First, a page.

Samuel Lewis Gee
Grandfather Dan, My Dad, Kitchen Table, 2005They talk about baseball, the Buick that won’t
start, the chemo that did, what their wives
will think. Dad’s finest wine, hazed like memory
graces their plastic cups. Their hands drip
from washing dishes. Dad’s watch yawns toward morning.
Tell your son I wanted to be an artist, Dan says, his
good years lost to napalm’s soft Monet, to the
water lilies of howitzers. Vivaldo lilts through
the radio. Dan takes his son’s hand as if to say
remember me as his Four Seasons, as the holy whorl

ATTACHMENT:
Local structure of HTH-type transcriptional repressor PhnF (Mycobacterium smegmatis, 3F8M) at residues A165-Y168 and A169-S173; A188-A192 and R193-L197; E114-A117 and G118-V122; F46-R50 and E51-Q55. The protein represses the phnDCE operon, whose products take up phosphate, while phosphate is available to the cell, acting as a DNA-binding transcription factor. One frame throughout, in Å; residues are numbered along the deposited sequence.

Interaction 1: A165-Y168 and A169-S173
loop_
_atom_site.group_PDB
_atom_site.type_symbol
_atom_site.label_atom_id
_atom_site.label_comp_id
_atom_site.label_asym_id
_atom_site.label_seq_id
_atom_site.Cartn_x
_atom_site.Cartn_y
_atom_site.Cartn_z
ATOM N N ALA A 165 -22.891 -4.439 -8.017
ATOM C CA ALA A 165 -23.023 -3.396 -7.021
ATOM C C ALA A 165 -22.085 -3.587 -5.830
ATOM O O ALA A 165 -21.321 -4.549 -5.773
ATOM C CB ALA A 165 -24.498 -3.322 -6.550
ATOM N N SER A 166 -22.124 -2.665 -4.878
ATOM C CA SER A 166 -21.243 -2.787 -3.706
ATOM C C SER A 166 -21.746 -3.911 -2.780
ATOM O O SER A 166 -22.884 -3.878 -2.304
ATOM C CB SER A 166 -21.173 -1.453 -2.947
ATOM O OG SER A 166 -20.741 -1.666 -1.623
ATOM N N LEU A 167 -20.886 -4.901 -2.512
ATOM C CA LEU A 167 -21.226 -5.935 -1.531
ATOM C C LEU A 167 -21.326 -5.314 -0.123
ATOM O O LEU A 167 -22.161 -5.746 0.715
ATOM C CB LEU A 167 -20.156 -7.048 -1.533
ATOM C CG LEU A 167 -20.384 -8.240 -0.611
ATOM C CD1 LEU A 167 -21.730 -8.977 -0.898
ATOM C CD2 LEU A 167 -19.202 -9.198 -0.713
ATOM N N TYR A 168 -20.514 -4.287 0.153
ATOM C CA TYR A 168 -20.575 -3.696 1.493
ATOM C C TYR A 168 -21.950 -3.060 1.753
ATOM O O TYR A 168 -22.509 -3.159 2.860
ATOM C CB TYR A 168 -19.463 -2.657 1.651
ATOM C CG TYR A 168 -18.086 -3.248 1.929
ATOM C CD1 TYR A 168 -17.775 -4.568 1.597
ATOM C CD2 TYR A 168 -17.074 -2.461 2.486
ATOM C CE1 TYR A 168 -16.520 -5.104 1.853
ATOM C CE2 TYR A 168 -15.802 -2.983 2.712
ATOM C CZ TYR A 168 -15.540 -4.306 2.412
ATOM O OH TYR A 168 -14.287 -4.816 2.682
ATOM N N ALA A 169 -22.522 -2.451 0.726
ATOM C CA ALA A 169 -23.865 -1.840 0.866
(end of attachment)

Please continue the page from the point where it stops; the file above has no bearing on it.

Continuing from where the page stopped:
of cochlea, as the shiver into Spring. As the light
of a fairly good star. Make me something not myself.
In two months, the half-empty moon
smokes his handpicked plot. Above his stone name
the stars roll like paint on tilted silk—
Unsatisfied, he counts them through his rifle scope,
swirls one with the tip of this barrel.
Genuine yellow drips from his muzzle.
©2016 Samuel Lewis Gee